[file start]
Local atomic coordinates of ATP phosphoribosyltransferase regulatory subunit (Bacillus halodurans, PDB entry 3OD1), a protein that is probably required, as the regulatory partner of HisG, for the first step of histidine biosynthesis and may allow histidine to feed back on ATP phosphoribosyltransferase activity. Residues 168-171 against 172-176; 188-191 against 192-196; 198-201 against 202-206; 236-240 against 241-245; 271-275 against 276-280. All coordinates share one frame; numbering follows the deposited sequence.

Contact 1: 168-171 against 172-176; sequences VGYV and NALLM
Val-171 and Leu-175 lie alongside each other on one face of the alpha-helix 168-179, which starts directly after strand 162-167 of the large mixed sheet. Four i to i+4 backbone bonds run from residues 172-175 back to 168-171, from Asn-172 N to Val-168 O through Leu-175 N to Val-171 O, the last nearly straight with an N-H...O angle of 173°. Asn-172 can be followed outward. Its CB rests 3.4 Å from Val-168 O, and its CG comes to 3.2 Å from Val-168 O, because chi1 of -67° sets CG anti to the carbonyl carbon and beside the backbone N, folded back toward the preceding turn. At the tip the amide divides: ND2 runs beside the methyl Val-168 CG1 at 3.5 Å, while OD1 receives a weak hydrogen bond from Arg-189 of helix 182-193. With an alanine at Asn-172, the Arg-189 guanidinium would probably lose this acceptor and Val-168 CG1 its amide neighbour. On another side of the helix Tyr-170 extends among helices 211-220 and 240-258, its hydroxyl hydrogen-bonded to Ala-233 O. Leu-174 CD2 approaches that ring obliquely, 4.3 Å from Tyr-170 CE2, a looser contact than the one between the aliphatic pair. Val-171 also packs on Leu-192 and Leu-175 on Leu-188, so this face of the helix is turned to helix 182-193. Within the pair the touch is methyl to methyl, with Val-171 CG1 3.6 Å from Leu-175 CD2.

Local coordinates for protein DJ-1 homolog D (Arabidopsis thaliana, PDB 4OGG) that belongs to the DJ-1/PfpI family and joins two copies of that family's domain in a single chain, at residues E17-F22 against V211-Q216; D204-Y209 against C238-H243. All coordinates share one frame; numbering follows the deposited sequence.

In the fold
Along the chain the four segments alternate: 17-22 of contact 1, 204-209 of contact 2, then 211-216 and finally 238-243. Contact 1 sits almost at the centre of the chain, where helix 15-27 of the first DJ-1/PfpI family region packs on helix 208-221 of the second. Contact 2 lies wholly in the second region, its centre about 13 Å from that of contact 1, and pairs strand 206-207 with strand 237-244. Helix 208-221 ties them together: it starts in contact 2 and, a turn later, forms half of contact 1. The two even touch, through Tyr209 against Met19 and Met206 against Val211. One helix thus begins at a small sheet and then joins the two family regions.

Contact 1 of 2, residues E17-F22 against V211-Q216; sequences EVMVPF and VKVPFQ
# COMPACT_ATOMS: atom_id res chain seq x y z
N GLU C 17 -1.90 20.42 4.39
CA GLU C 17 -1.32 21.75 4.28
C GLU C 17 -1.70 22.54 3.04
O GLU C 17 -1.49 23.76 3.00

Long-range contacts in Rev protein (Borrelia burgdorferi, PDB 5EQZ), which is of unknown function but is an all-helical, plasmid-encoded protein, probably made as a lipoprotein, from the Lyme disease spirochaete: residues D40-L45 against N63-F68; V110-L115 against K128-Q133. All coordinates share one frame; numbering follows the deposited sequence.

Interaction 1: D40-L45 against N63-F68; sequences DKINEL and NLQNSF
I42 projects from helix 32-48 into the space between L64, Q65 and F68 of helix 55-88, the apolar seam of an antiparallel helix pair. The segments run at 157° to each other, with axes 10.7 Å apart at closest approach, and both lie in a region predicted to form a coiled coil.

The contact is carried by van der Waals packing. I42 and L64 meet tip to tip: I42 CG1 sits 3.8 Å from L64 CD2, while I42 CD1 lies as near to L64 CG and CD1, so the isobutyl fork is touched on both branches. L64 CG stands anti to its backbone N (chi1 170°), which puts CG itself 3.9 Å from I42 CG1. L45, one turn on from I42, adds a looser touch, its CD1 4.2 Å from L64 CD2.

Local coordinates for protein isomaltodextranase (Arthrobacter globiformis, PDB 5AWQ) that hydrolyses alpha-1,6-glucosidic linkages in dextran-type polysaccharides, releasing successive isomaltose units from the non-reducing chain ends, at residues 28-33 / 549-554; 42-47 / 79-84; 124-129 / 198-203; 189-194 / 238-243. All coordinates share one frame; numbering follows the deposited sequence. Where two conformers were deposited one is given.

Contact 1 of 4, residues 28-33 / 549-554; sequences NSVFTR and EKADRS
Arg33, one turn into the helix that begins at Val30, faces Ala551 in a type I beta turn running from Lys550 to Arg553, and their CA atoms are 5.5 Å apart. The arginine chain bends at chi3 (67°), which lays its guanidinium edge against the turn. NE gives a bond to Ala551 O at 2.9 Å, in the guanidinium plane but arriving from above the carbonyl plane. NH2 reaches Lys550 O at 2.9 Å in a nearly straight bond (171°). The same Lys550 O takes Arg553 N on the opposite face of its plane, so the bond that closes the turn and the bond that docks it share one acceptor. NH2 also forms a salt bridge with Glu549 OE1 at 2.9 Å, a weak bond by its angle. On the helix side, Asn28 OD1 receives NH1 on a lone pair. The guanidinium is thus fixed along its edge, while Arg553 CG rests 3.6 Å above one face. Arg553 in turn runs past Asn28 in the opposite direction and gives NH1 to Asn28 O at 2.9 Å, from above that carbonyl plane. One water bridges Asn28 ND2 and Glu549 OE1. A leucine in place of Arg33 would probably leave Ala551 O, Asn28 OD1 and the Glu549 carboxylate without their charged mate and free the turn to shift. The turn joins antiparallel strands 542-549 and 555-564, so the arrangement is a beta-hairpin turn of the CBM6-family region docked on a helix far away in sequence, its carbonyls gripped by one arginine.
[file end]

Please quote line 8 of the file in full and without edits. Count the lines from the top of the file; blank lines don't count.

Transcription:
# COMPACT_ATOMS: atom_id res chain seq x y z